Unfortunately, as Lidia Kurasinska’s article — “Life after Guantánamo: Egyptian ex-detainee stuck in Bosnia limbo” — made clear, he was “stuck in a legal no-man’s land.” As she explained, “Slowly strolling through a housing estate on the outskirts of Sarajevo, al-Sawah cut “a sombre figure.”
“They didn’t even say sorry,” he told her. “They just dropped me off at Sarajevo airport after 14 years, and all I had with me was a t-shirt. I live in limbo. Even though Sarajevo is a big city, I don’t have any papers, and I can’t get a job and take care of myself.”
He also told her about his suffering in Guantánamo, explaining how he was “shackled 24 hours a day and kept in solitary confinement despite suffering from poor health and depression.”
He explained that life was “a constant economic struggle,” and that he “survives by living off donations from local mosques and charities.”
Kurasinska added that “an agreement made between the Bosnian state and the US government promised him shelter and financial assistance from the Bosnian government,” but “the living allowance of $125 a month he recently started receiving is too meager to live on by Bosnian standards.”
He also claimed that the US government “had offered him $200,000 in compensation before his release from Guantánamo,” but that he has not received any money, a claim reiterated by Jelena Sesar, Amnesty International’s researcher for the Balkans and the EU, who said, “We understand that the US government promised financial and legal assistance as a part of Mr al-Sawah’s resettlement, but that assistance never materialized.” Kurasinska also noted that the US State Department “did not confirm or deny whether any support package had been put in place.”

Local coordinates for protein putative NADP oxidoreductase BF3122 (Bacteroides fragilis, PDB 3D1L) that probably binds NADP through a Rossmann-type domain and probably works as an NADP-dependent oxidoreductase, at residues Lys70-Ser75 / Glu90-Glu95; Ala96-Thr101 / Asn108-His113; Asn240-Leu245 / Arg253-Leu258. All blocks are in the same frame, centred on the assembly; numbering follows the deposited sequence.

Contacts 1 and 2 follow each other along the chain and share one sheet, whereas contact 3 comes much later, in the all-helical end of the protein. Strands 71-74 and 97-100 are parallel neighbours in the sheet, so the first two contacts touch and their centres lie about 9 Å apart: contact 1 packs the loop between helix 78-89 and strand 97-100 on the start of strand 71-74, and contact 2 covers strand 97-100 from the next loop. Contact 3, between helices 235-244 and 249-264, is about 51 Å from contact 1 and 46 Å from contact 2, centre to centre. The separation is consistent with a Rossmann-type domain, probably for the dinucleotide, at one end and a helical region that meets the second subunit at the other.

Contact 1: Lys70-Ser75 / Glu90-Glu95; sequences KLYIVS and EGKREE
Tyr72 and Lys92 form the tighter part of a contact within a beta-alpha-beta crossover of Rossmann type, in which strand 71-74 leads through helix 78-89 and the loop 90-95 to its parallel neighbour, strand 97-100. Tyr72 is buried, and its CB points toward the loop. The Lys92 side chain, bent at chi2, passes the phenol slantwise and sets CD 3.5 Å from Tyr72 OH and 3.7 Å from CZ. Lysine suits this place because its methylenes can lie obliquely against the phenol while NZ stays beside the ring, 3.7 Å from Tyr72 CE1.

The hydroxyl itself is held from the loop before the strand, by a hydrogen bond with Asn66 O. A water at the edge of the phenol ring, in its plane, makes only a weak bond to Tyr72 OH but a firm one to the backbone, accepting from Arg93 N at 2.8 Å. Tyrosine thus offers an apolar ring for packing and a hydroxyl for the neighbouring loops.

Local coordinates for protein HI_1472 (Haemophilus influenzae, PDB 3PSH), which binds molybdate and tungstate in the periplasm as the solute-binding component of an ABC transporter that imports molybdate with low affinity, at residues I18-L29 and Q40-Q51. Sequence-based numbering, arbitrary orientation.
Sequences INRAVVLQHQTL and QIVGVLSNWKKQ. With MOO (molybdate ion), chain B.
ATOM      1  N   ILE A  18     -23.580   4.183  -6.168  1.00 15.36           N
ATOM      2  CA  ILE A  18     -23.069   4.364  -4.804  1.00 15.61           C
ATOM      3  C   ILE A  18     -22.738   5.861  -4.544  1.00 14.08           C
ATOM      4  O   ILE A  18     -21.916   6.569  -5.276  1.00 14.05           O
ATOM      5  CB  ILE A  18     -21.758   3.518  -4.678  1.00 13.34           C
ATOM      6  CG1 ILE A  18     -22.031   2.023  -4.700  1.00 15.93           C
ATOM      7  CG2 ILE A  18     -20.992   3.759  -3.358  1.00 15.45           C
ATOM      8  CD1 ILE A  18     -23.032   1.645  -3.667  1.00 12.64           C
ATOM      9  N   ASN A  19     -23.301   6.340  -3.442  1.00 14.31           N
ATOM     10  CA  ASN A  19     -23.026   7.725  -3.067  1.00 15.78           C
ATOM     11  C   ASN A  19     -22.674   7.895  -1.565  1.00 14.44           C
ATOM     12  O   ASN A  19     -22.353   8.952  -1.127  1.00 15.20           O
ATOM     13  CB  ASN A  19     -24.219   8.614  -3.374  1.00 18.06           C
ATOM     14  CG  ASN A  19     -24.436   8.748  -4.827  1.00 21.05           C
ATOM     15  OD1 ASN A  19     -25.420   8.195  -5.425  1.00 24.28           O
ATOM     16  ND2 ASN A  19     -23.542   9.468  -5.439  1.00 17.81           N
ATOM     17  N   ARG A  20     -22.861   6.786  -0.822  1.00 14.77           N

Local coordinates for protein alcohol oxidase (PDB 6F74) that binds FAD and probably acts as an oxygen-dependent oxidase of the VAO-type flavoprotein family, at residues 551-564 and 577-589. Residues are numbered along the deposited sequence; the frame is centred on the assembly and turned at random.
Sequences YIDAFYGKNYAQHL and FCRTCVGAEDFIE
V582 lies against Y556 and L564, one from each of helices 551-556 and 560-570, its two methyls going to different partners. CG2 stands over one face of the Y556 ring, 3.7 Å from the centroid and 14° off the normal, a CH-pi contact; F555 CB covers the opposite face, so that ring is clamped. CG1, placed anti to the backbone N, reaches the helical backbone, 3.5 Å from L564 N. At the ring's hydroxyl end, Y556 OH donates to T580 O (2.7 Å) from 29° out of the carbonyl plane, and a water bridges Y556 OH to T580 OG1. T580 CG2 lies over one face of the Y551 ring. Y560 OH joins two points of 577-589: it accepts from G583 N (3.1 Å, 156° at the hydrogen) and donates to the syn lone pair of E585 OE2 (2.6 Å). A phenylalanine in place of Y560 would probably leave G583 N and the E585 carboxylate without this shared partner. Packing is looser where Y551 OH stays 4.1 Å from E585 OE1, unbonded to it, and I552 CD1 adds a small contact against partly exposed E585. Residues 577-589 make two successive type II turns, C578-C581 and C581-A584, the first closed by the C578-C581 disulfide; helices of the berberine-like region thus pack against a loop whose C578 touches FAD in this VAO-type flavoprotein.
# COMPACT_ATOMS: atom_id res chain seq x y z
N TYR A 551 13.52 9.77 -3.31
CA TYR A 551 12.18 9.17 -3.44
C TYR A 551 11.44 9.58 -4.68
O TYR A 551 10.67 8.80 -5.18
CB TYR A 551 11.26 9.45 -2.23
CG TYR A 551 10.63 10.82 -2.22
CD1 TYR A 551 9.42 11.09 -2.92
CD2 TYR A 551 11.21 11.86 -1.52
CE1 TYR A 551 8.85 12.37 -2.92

Speaking about how he came to be imprisoned in Guantánamo, al-Sawah told Kurasinska that “he travelled to the Balkans in the early 1990s as the region was engulfed in a war caused by the break-up of Yugoslavia,” and “initially worked for the media office at the International Islamic Relief Organisation, known locally as IGASA, in Zagreb, Croatia.” From there, he said, “he moved to Bosnia and worked as a truck driver distributing humanitarian aid before joining the Bosnian army and serving in the 1992-95 war.”
When the war ended, with the 1995 Dayton agreement, al-Sawah said that he “settled alongside other former foreign fighters and aid workers in the central Bosnian village of Bocinja.” As Kurasinska noted, “Many of the new arrivals, of whom the vast majority were of North African and Middle Eastern origin, married local women and started families.”
This is also what al-Sawah did, and his daughter “is now a teenager attending high school in Bosnia.” Although Kurasinska didn’t make it clear in her article, one of his US lawyers, federal defender Mary Petras, told me that he “was living with his daughter when he was first released,” and confirmed to me that “their financial circumstances were dire.”